Tiger Woods was silent for almost a week amidst wide-spread media coverage of his suspicious late night car accident. For months Toyota was not only silent about the real problem with their gas pedals, they tried to initially blame the acceleration problem on floor mats. Both stories continue to have intense media coverage which includes reports on every new twist or detail, while rehashing the basic facts over and over again.
In contrast, David Letterman self-reported his sexual trysts with female staffers on his own terms, in his own words, ahead of a threatened blackmail scheme. Media coverage of Letterman’s trysts has dried up and the matter is now considered a non-story. What is the difference and what can businesses learn from these major news stories?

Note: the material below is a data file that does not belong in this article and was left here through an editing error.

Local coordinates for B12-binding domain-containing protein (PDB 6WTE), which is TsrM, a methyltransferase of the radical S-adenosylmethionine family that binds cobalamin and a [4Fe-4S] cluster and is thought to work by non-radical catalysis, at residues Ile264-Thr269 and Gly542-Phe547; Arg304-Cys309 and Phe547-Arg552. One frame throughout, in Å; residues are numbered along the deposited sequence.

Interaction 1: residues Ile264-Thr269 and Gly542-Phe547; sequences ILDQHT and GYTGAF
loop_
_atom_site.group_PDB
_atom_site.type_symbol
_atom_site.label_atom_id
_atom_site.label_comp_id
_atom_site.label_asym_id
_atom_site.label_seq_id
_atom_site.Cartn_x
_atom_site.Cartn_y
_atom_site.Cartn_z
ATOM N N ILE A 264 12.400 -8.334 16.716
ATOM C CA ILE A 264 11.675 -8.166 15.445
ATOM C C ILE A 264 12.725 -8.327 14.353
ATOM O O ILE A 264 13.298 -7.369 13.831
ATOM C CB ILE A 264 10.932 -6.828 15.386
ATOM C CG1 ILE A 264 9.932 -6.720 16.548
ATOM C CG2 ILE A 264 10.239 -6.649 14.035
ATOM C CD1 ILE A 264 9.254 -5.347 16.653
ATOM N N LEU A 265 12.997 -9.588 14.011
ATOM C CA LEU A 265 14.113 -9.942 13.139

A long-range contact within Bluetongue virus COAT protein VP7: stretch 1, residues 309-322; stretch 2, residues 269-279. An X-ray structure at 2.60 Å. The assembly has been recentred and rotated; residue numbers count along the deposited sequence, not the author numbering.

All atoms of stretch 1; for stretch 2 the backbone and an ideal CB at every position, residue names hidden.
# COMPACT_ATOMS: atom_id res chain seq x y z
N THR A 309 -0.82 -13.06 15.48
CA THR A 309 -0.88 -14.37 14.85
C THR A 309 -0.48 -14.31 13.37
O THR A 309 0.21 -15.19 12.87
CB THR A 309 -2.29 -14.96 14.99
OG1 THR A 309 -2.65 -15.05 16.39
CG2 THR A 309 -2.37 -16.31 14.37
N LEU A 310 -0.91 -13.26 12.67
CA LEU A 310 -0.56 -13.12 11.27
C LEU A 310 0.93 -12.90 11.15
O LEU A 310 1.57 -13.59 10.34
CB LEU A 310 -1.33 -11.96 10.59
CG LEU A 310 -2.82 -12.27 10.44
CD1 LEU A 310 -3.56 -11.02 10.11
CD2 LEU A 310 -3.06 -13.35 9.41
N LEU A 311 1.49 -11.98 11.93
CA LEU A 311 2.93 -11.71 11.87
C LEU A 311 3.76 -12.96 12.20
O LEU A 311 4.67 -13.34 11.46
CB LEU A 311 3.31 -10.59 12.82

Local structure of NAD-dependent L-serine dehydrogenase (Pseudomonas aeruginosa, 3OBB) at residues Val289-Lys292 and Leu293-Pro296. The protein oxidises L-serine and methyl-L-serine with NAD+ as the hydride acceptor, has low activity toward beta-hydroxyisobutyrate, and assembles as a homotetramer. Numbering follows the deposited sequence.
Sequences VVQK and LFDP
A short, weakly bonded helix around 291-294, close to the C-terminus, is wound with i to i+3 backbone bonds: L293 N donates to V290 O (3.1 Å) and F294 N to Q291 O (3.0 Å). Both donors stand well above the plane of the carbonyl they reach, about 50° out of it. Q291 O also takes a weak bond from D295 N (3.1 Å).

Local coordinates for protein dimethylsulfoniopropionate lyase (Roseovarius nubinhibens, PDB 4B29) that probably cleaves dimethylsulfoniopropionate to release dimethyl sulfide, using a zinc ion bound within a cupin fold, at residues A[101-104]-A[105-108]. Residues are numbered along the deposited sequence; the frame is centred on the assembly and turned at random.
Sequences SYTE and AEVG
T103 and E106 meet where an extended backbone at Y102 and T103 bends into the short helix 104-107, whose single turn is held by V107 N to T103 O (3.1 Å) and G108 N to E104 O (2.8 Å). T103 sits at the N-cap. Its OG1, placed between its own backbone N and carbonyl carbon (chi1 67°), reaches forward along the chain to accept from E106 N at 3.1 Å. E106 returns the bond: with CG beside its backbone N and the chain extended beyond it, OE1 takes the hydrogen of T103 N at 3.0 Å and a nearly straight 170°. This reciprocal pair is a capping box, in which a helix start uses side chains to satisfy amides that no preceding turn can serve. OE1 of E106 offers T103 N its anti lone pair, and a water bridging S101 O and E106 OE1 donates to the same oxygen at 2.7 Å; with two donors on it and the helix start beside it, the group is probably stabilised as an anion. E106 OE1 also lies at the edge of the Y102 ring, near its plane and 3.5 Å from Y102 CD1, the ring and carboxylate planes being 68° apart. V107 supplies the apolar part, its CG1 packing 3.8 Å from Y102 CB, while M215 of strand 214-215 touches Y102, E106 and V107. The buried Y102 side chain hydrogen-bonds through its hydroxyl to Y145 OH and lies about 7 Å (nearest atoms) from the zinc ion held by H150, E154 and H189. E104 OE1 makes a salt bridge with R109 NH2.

Self-reporting of problems helps to control the message and the timing, and seems to shorten the media life of a story. Coming clean can help a business move on past the initial media flurry, return to business as usual faster, and hopefully preserve sales and reputation. Businesses should consider credibility and accountability, and the perception of the public. Admitting mistakes and accepting responsibility is more than just something your mother tried to teach to you. It applies to businesses, sports superstars, and celebrities as well.